There's a certain style of pop-rock songwriting and lyricism that I've always been attracted to: the deft, acerbic expression of power that rears its sneering visage into view via two or three talented people per decade. The best singer/songwriters who work that way, of course, have never confined themselves to such a one-dimensional, silly caricature like that, but you know when you listen to their stuff that it might go sideways on you at any time—because once someone gets to the point where easily using and abusing such a frequently fucked-up language like English is second nature (let alone setting their screeds to music), they're not gonna be a dull waste of time. That such people can survive professionally and creatively on down through decades of shit-stupid pop music is no mean feat, either—but since there are so many of them (really, it's true), for now I think I'll just stick to my three main fountains of inspiration (plus one literal contemporary): Bob Dylan, Elvis Costello, David Lowery, and Jenny Lewis.
The Soothing Sounds of Regression Therapy (Feb. 10, 2009)
Writing a novel that's so steeped in personal nostalgia has made it tough to be a subjective music fan. I like to listen to music when I write, but for this particular fiction project I've been highly dependent on either instrumental stuff (Mermen, Tortoise, etc), contemporaneous albums (mid-90s alt-rock), or more recent albums by younger musicians that are my relative contemporaries. These latter types found themselves on the blunt business end of my goofy prose in this particular Music Geek column, and, well...that's about it.
The more I re-read historian Peter Green, the more I think I might have some freaky-deeky past life in the Hellenistic Age. According to Green, that society was basically a three-hundred-year afterbirth of Alexander the Great's transcontinental military stompilation—a mass of neurotic and egomaniacal inadequates, constantly obsessed with analyzing and anthologizing their civilization's glorious past. Now, connecting that with my own less-than-latent self-absorption might seem a stretch, unless of course you have the occasion to, say, speak with any of my ex-girlfriends—who will undoubtedly be happy to regale you with horror stories of my near-psychotic ability to "dwell on the past," "take things too personally," and "never ever get over anything." My father might also have similar insights on this, too—but the point is the same: like many humans, I am congenitally vulnerable to the icy grip of nostalgia, and it works on my psyche in weird and warped ways. Naturally, as a lily-white rock music geek I have all sorts of sonic triggers for said nostalgic impulses, and thankfully I was able to notice and harness them as their frequency increased considerably when I passed my thirtieth birthday—which isn't really that different from what happens to many other people at this age, but so what?
A Serious Case of the Teenage Retro Virus (Apr. 5, 2009)
So initially I tried to make this one a straight take on my high school retro-Sixties phase, but that didn't work out so well—it didn't capture the true zaniness of the ride I ended up on with my friends Jon, Nick, and Kevin. A second pass at it, as half-assed fictional gonzo, luckily got a little closer to the mark:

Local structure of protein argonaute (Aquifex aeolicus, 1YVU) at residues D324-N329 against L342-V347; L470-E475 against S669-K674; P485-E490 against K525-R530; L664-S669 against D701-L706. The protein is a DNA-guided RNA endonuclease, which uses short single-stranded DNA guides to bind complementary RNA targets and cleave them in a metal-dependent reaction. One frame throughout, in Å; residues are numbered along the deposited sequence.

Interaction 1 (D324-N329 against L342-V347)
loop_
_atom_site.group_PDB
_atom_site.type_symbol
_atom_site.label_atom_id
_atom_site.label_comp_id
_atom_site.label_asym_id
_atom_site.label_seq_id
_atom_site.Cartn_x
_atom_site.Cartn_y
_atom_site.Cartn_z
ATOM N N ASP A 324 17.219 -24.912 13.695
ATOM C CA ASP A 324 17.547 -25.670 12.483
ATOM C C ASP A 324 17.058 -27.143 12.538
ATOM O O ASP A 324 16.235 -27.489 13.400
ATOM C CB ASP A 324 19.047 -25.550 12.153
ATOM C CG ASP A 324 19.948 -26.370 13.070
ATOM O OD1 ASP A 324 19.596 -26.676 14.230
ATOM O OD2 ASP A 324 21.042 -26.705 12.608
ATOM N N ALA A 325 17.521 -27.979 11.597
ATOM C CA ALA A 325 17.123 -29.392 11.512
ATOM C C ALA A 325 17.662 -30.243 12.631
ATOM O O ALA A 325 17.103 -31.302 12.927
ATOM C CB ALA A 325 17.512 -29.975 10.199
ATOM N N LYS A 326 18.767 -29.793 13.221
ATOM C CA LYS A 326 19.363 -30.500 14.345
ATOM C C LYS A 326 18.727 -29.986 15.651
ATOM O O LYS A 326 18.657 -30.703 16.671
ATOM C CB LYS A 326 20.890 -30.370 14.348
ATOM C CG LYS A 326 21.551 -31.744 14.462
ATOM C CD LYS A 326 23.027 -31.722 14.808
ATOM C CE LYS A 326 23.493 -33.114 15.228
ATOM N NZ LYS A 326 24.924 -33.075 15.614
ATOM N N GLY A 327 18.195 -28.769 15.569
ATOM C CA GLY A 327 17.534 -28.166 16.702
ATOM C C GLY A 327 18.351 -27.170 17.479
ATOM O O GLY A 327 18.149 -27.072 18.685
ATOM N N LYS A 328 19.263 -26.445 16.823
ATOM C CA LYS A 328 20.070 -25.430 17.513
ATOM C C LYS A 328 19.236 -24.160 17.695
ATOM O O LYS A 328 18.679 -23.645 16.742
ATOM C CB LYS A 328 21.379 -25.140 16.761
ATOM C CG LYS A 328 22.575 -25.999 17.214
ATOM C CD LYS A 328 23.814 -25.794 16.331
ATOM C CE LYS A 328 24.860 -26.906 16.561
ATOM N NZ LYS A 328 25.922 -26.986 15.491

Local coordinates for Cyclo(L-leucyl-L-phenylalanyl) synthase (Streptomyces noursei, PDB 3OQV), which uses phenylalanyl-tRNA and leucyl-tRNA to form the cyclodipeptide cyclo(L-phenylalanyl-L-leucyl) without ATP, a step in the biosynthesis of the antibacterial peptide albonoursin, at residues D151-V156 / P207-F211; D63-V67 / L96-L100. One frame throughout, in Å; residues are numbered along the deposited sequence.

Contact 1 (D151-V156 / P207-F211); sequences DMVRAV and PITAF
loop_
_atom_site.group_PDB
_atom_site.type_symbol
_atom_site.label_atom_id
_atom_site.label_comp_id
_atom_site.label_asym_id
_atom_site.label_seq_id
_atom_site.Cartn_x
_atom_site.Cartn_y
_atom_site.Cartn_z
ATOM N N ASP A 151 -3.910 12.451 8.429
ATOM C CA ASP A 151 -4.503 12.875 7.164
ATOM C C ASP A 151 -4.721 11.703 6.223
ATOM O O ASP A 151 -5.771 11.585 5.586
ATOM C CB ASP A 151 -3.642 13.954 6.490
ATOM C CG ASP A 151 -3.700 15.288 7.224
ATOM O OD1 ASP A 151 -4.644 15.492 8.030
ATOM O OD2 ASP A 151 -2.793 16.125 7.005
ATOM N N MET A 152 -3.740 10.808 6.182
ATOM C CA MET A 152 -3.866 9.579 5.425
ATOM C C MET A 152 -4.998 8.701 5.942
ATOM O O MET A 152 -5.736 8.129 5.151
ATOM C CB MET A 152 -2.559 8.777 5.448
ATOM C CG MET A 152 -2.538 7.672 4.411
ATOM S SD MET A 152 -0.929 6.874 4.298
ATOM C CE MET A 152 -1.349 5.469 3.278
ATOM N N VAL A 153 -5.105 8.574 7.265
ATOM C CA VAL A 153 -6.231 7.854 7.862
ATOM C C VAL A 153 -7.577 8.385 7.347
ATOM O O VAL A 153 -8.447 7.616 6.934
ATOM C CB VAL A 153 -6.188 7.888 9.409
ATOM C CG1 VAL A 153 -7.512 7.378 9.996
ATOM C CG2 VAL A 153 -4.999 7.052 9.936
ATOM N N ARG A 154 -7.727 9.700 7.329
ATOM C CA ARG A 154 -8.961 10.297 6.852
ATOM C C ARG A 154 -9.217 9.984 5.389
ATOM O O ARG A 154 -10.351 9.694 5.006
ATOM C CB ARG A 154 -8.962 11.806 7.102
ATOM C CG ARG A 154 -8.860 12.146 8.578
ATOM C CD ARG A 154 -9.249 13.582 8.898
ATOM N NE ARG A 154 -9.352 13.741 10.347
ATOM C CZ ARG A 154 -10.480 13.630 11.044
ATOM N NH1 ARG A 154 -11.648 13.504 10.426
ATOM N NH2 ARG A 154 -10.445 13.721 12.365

It would appear that our patient's biggest single retroviral rock binge occurred in the year spanning March 1994 to March 1995—a period ending immediately after a certain phenomenon known as "Air Guitar"—and evidently Mr. DuBois was not alone in his behavior. His enablers are three in number, and their names are listed in the file as Jon Green, Nick Clemente, and Kevin Hessel. Their controlled substances of choice were many, but five in particular showed up most often in the contemporaneous toxicology report: the Beatles' "Past Masters II," Creedence's "Chronicle," Van Morrison's "Best Of," Jimi Hendrix's "Ultimate Experience," and the Rolling Stones' "Hot Rocks." Keep in mind, students, that everyone their age was at this time supposed to enjoy flannelly grunge or gin-and-juice G-funk. Not that there's anything wrong with that, but these boys wanted something a little more fermented, shall we say.
Blockbuster Albums and Happenin' Tunes (May 5, 2009)
Despite all my best efforts in these columns, though, I couldn't really ever escape my worst vices of geekdom. Two specific music-geeky habits I steadfastly refuse to renounce are 1) choosing an "album of the year" that I played the hell out of in a given twelve-month period (i.e. July to June), and 2) compiling a "best-of" of that same year, filled with songs from the albums I liked best. That doesn't really make for compelling copy, of course, so I went the fiction route again and sort of personalized all my inner monologues. Preposterously, it worked!
The first day of middle management began as a tough one for Russel S. O'Deen. His usual can-do, eager attitude had just been dealt a nasty blow, and as he raced upstairs to report to his superiors—like a good useless drone should—a foul idea began to percolate through his young brain, and he hoped that he hadn't stumbled on a fatal error that would bring down the entire glorious enterprise of Farm G, the music industry conglomerate to which he was enthusiastically employed. He quietly prayed to Elvis in case anyone decided to fire him today. O'Deen barely paused on the fifth-floor landing before barging into the executive suite, pushing through a power-trio of secretaries (all of whom had drunkenly shot him down at the last Christmas party) to the inner sanctum of presidential offices. He tried to compose himself, knocking briskly on the door of CEO Reg Defahi. "Sir, sir—I'm sorry to interrupt, sir—this is O'Deen from Logistics, and I need to speak to you right away!" He jerked back as one assistant wrapped her tentacles around his ankles and pulled mercilessly. "Sir, please, it's urgent!" O'Deen yelped.
For whatever reason, after that last one it was difficult to keep the Music Geek columns coming, but maybe when the novel's done I'll be able to jump back into them. Well...only if they can avoid the worst excesses of unabashed fanboy-ism—which may or may not be likely from someone like me. We shall see. Anyway, next week's edition of SR will be the first of two that continue (for good or ill) to monitor my ongoing political rant output. Amazingly, some of them are actually good this time—or at least redeemable. Tune in next week to keep me honest.